Does using lighting to grow plants indoors affect the vitamins/minerals/overall health of the plants? -
It is not so much the indoor lights that affect the way plants use nutrients, but rather the light spectrum in the indoor lights. Sunlight contains both a warm and cool spectrum, which is ideal for plants. Typical indoors lights tend to be either warm spectrum or cool spectrum, which means that the full range is not available to indoor plants. A "grow" light will typically have both spectrum.
This article has more information:
North/South or East/West. I have 2 contridicting sources - now I'm confused.
The reason you get conflicting info is because they both have their advantages. North/south is best for if you will be growing mainly in the summer as you will get a bit more sunlight. East/west is better for growing crops in the spring and fall, as it can help keep away frost a bit.
Either way, the advantages to planting orientation are only slight. You are best off planting in a way that is convenient for you.
Do streetlights affect plant growth in a vegetable garden?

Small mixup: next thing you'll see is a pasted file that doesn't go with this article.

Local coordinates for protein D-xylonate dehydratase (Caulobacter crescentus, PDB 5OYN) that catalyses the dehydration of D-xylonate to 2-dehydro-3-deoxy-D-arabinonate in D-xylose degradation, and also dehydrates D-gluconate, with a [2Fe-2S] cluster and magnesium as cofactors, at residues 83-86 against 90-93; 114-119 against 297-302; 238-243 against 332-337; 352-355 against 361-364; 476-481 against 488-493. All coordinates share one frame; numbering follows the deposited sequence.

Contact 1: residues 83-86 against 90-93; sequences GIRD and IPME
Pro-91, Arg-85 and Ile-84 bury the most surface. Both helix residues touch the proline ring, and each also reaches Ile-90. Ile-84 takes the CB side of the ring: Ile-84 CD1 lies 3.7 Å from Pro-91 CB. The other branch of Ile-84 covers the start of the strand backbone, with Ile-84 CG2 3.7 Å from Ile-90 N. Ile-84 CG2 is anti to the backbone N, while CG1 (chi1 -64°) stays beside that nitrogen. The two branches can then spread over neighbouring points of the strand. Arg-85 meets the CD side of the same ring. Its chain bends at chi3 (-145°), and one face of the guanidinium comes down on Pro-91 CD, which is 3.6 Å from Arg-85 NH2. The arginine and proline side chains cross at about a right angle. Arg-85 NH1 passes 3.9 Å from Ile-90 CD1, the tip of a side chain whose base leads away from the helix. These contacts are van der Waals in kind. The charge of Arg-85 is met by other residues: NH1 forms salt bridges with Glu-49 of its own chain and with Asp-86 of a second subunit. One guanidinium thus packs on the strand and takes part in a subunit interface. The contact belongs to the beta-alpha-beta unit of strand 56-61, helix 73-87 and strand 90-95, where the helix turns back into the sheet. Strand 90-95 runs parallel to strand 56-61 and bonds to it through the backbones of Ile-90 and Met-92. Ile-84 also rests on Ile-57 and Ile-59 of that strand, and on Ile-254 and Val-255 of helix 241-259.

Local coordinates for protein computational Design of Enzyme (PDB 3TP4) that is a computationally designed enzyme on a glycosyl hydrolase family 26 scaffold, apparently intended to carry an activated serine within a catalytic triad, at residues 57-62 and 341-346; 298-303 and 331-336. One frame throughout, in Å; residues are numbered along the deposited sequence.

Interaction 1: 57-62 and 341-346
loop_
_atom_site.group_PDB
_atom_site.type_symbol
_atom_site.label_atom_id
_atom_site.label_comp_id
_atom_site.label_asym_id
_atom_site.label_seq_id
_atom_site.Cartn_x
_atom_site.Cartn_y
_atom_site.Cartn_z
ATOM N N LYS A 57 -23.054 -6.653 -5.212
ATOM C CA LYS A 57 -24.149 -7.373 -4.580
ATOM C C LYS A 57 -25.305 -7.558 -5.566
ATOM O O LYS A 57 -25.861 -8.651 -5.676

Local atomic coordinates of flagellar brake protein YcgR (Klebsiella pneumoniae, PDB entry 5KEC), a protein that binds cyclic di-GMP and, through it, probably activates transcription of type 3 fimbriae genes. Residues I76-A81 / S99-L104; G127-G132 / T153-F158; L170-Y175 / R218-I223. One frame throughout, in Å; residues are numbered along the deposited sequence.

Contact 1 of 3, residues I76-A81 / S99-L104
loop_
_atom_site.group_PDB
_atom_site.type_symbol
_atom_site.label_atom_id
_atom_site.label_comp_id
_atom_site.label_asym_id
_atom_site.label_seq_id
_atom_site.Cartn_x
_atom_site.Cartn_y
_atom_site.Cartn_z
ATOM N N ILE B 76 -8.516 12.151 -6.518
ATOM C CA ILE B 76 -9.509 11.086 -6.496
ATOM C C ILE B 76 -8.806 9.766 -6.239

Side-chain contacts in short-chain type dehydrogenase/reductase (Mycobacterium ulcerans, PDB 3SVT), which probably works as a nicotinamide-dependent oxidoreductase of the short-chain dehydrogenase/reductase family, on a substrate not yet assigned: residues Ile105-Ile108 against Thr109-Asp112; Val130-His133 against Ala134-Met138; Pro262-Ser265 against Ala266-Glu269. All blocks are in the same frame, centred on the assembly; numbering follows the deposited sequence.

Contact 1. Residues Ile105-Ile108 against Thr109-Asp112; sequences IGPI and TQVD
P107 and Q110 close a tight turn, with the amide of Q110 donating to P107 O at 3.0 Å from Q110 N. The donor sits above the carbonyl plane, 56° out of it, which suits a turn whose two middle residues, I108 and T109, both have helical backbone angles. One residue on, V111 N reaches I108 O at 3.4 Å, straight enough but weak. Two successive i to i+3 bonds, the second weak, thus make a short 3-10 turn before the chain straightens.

They should not affect their growth.
What will happen to a plant when grown in complete darkness?
When you grow asparagus this way they are white.
I would like to know about the proper light which is useful for apartment plants to help them to grow more. I need to know what kind of artificial lighting might be useful in this regard (i. e. langston, fluorescent, etc).
Florescent light is sufficient to supplement in an apartment. It will need to be placed within a few inches of the plant though to give enough light. LEDs can also be used.
Please give me details about light requirement for different vegetables. Also, for flowers, cereals, pulses, etc.
Most vegetables need at least 5 hours of sunlight. There are very few vegetables that can take less than that. This goes for cereal plants and herbs as well.
As for flowers, there are so many that I could not possibly list them all here. Most places that sell the flowers have the light requirements listed on the plant or you can search for the name of the plant with the words light requirements and find them.
I was hoping to start an indoor garden this winter. Turns out I already have a fluorescent light lying around the house, the 18 inch type, 15W warm white. Would that be sufficient wattage or should I get a new light?
That should be strong enough, but depending on the type of plants you plan on growing, the bulbs may need to be closer to the plants. Low light plants do not need to be as close, and high light plants would need the lights very close. Here is an article to help: https://www.gardeningknowhow.com/houseplants/hpgen/fluorescent-lighting-for-indoor-gardening.htm